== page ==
In the performing arts, tradition and innovation exist in creative tension. The dancer or opera maker who wants to contribute to their field had better know what has gone before. From an audience standpoint, a balanced diet includes plenty of “classic” work (however you define it) and brand-new creations. For this snapshot of the fall season in opera and dance, we went for a split-screen approach. It so happens that the events we chose fall into two camps: new operas, and dance concerts by longtime leaders of the field. That’s not to say there isn’t much older opera and contemporary dance to be had this fall, but our mix of iconic and iconoclastic should inspire you to start booking today.
The first Black composer has a premiere at the 138-year-old Met. It’s both a landmark and shamefully overdue, but still, let’s celebrate. Grammy Award–winning jazz musician and composer Terence Blanchard, with librettist Kasi Lemmons, has adapted New York Times columnist Charles M. Blow’s memoir about growing up poor and frustrated in Louisiana. A coming-of-age tale that touches on race, class, and sexuality, this promises to be an epic music-drama for our times. Acclaimed baritone Will Liverman plays the character based on Blow.
The weather is turning cooler, but BAM invites you to lounge on the beach under a hot sun. Created by composer Lina Lapelytė, librettist Vaiva Grainytė, and director/designer Rugilė Barzdžiukaitė, this environmental spectacle uses 25 tons of sand and a couple dozen local volunteers to create the illusion of a beach where swimmers and sunbathers reflect (operatically) on their lives and the precarious state of the planet. For those who binged HBO’s vacationer satire The White Lotus, this innovative opera might be the escape you need.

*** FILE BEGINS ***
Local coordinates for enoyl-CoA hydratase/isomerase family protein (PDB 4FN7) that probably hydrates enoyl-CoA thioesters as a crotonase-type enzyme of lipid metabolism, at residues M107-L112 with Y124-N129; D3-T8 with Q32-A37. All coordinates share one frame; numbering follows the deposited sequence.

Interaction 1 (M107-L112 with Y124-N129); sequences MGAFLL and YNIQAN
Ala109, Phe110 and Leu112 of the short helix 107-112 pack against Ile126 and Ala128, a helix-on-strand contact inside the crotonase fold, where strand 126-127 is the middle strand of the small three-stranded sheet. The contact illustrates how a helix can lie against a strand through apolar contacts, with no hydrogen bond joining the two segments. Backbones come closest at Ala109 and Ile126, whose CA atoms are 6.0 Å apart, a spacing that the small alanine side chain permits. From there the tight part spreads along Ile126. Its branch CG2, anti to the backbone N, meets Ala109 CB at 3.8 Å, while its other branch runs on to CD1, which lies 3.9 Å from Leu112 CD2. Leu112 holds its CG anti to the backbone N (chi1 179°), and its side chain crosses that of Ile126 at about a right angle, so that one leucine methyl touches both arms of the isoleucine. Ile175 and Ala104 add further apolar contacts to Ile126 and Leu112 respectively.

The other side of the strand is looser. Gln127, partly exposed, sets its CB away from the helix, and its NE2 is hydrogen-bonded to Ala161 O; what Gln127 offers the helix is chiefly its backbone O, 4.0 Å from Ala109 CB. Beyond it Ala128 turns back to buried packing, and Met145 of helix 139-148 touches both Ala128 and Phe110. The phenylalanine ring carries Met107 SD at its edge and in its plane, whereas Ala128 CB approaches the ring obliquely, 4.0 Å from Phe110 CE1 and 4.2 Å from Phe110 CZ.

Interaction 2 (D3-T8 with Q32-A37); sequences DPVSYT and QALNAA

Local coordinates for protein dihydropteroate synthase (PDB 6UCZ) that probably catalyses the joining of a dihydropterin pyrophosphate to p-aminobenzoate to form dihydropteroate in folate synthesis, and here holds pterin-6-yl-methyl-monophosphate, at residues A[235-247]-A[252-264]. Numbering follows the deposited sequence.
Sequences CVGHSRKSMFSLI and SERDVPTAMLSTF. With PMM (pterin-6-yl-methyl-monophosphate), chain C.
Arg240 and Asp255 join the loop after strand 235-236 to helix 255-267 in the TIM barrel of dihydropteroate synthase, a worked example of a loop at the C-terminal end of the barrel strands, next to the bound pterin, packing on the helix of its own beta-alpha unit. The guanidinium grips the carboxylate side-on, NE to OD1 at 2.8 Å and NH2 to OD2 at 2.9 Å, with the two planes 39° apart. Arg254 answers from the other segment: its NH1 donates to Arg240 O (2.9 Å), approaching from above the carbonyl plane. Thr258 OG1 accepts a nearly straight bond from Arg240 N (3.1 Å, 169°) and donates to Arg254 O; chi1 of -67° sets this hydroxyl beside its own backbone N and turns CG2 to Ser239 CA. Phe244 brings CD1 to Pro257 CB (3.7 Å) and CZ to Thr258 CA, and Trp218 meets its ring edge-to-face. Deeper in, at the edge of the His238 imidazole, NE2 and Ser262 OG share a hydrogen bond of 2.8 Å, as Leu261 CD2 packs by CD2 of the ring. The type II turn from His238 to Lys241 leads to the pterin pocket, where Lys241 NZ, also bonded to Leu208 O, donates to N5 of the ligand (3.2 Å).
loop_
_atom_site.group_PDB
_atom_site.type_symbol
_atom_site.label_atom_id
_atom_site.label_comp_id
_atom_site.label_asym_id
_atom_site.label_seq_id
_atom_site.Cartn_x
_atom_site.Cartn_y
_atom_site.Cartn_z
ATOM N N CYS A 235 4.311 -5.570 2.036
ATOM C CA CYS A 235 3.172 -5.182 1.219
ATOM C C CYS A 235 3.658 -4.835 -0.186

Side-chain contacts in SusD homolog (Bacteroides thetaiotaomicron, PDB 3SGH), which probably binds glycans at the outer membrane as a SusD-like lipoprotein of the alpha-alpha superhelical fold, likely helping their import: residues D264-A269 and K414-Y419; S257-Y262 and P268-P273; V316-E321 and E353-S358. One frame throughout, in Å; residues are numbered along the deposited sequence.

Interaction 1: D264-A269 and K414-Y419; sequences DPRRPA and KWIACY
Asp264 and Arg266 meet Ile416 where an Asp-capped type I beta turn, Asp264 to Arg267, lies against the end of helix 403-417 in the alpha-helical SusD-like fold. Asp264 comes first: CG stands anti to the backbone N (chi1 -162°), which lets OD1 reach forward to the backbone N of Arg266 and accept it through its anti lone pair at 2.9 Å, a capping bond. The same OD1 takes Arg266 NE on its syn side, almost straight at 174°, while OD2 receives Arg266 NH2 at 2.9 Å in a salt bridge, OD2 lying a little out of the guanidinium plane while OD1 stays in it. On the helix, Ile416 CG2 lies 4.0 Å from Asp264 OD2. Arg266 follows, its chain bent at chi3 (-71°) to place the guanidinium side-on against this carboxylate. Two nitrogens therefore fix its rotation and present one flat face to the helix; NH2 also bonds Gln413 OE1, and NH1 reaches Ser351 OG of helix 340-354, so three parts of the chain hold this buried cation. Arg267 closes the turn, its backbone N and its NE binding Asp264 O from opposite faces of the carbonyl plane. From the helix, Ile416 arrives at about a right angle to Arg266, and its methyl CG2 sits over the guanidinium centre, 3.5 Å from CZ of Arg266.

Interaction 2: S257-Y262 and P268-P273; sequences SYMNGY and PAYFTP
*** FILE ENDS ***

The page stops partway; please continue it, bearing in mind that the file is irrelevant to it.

If you haven’t heard Anthony Roth Costanzo live, you are missing a natural wonder of the opera world. Costanzo is a leading countertenor, possessed of a marvelously high, ethereal range. His partner in this event will be familiar to habitués of the alt-cabaret scene: iconic singer Justin Vivian Bond, whose vocal attack is more in the smoky-diva register. Together these unique artists compare pitches, repertoire, and personal stories in a campy theatrical concert. Opera, Costanzo notes, “has a wild lineage as both an interdisciplinary and popular, zeitgeist-driving form—not to mention one whose popularity was rooted in the sex-symbol status of castrated men.” Bring your opera glasses, kids!
It was 48 years ago when choreographer Twyla Tharp premiered her first ballet at City Center. Since then, she has amassed a quirky, populist body of work that spans classical ballet, modern dance, Broadway musicals and work on film. Now Tharp returns to the beginning in this historic retrospective that brings together dancers from Alvin Ailey American Dance Theater, American Ballet Theatre, and New York City Ballet. The program includes duets and two world premieres, as well as a corps of young dancers — who will carry on her legacy.
You can be sure that the city’s finest ballet dancers have been getting back in shape (as if they ever weren’t) for a glorious return to the stage. The legendary New York City Ballet’s fall repertory over four weeks will include a lavish opening night gala, Classic NYCB, a program of Jerome Robbins’ Opus 19/The Dreamer Alexei Ratmansky’s Russian Seasons, and a world premiere pas de deux by Mauro Bigonzetti — the latter in honor of principal dancer Maria Kowroski’s final season with NYCB. Note: All performances will take place without intermission in order to maximize audience safety.
The great choreographer Bill T. Jones returns to live performance for the first time in 15 years as the opening soloist in his latest work. It’s not exactly a spoiler to say this world premiere builds from there; eventually, 100 dancers enter to fill the Park Avenue Armory’s vast Wade Thompson Drill Hall. Danced to a vocal score by composer Nick Hallett that samples Martin Luther King Jr.’s “I Have a Dream” speech and passages from Herman Melville’s Moby-Dick, Jones has described the work as highly personal. In it, his dancers metaphorically explore the dynamics of individual freedom versus group identity — certainly a timely topic.
Correction: A previous version of this article stated the Met was 141 years old, it has been corrected.